I am a straight, white, 28 year old Canadian male.
I, like so many others just like me, have literally ZERO idea what it’s like to be persecuted for my skin, or who I love, or what I believe in. I have never been the recipient of hate speech and I have never had a police officer draw a gun on me. I’ve lived my life free of worry that one day I could be beat up or killed for who I am.
Joel Ward has not. Like so many other people of color, he has lived a life of hate and bigotry. On September 26th, he had indicated that he has not ruled out taking a knee during the American anthem. You can read Paul Gackle’s story here.
Now I am not here to tell you what to believe in. What I am here to tell you is that he, and all other athletes who peacefully protest, have my unequivocal support. And frankly, I think they should have yours as well.
Joel Ward, and other athletes, are not protesting the flag, the anthem, or the military. They are protesting systemic racism, not national pride. Colin Kaepernick started protesting against police brutality and the unequal treatment of other non-white races, particularly black people. Athletes have a powerful platform and kneeling during an anthem is a way to make sure they can have their voices heard.
These voices have been heard. They may not be heard correctly, and change may not have happened yet, but that’s why white allies are important.
As has been pointed on Twitter and other social sites, real change can happen when white people become allies of guys like Kaep and the black community at large. It’s an uncomfortable truth that white people, particularly old rich white dudes, control large sections of what happens in society. Almost every sports owner in North America is white. Adam Silver, Roger Goodell, Rob Manfred, and Gary Bettman are all white guys. The NHL has roughly 30 black players. You get the picture.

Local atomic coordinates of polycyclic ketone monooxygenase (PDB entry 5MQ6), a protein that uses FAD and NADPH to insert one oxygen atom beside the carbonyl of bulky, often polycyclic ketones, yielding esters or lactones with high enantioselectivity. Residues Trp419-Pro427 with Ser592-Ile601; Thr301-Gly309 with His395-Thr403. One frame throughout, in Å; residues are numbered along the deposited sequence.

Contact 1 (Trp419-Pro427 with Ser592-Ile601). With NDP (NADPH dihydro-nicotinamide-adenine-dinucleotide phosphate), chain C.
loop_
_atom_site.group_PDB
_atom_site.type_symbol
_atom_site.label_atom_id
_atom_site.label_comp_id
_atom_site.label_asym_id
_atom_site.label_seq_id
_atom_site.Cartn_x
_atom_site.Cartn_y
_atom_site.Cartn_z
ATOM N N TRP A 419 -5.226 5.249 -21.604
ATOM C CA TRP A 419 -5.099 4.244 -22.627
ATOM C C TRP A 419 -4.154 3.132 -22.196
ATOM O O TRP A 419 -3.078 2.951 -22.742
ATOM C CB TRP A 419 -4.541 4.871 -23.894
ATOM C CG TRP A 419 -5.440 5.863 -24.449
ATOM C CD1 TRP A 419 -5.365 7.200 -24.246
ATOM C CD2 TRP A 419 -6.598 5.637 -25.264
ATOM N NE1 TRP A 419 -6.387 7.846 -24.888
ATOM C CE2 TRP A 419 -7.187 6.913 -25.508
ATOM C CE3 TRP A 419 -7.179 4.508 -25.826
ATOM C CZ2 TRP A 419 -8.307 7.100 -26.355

When white people have that much control, other white people listen to them. That’s how change happens. Sometimes, it’s the only way that change happens.
We, Canadians and Americans, share similar values. One of those values is free speech and the right to peacefully demonstrate for your cause. No one can deny that soldiers have died for the right to protect that core value of our societies. But at the same time, no one can deny that kneeling during an anthem is peaceful and an act of free speech. This is the way that some athletes have deemed the best way to affect change in theirs and many others lives.
This is why I find it imperative that they should be supported. If Joel Ward wants to take a knee, go ahead, you’ve got my support. You have my attention for a cause that I have never experienced and probably never will. You have my effort to help change the ongoing police brutality and treatment of black people. I hope, too, that the San Jose Sharks organization, from owner to management to coaches to players, comes together to support you.
I hope if and when Ward takes a knee; there is not a single “boo” in SAP Center or any other arena. Booing his freedom of speech is not only ironic, but flies in the face of what it means to live in a free society. We need to come together, as humans, to stop the ongoing abuse of others. It may take years to get to a time where this is in the past, but it has to start now because it should have never gotten to this point.
I hope in reading my thoughts on this, you will see that something needs to be done in support of everyone who has been discriminated against for simply existing. The American, or Canadian, thing to do would be to respect their right to protest and engage with them to help forge a path forward together.
So Joel, take your knee. I have no concept of what it must be like to have lived a life in hockey as a black person. I hope that in the future you and others have brought about change and brought people together to solve these issues. You have my support.